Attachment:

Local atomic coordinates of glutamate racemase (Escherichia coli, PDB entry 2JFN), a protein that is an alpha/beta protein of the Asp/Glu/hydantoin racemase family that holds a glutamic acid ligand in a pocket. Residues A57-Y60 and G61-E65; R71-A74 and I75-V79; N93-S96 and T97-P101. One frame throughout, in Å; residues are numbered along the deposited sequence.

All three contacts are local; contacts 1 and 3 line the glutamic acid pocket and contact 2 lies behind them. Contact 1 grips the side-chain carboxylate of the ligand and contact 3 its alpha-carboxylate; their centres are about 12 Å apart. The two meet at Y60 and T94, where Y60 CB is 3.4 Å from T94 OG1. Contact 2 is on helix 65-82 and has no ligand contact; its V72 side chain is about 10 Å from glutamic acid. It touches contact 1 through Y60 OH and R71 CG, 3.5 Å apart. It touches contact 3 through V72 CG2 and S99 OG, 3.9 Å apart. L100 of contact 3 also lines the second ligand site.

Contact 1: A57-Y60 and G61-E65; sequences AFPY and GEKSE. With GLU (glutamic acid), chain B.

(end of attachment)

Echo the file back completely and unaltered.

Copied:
Local atomic coordinates of glutamate racemase (Escherichia coli, PDB entry 2JFN), a protein that is an alpha/beta protein of the Asp/Glu/hydantoin racemase family that holds a glutamic acid ligand in a pocket. Residues A57-Y60 and G61-E65; R71-A74 and I75-V79; N93-S96 and T97-P101. One frame throughout, in Å; residues are numbered along the deposited sequence.

All three contacts are local; contacts 1 and 3 line the glutamic acid pocket and contact 2 lies behind them. Contact 1 grips the side-chain carboxylate of the ligand and contact 3 its alpha-carboxylate; their centres are about 12 Å apart. The two meet at Y60 and T94, where Y60 CB is 3.4 Å from T94 OG1. Contact 2 is on helix 65-82 and has no ligand contact; its V72 side chain is about 10 Å from glutamic acid. It touches contact 1 through Y60 OH and R71 CG, 3.5 Å apart. It touches contact 3 through V72 CG2 and S99 OG, 3.9 Å apart. L100 of contact 3 also lines the second ligand site.

Contact 1: A57-Y60 and G61-E65; sequences AFPY and GEKSE. With GLU (glutamic acid), chain B.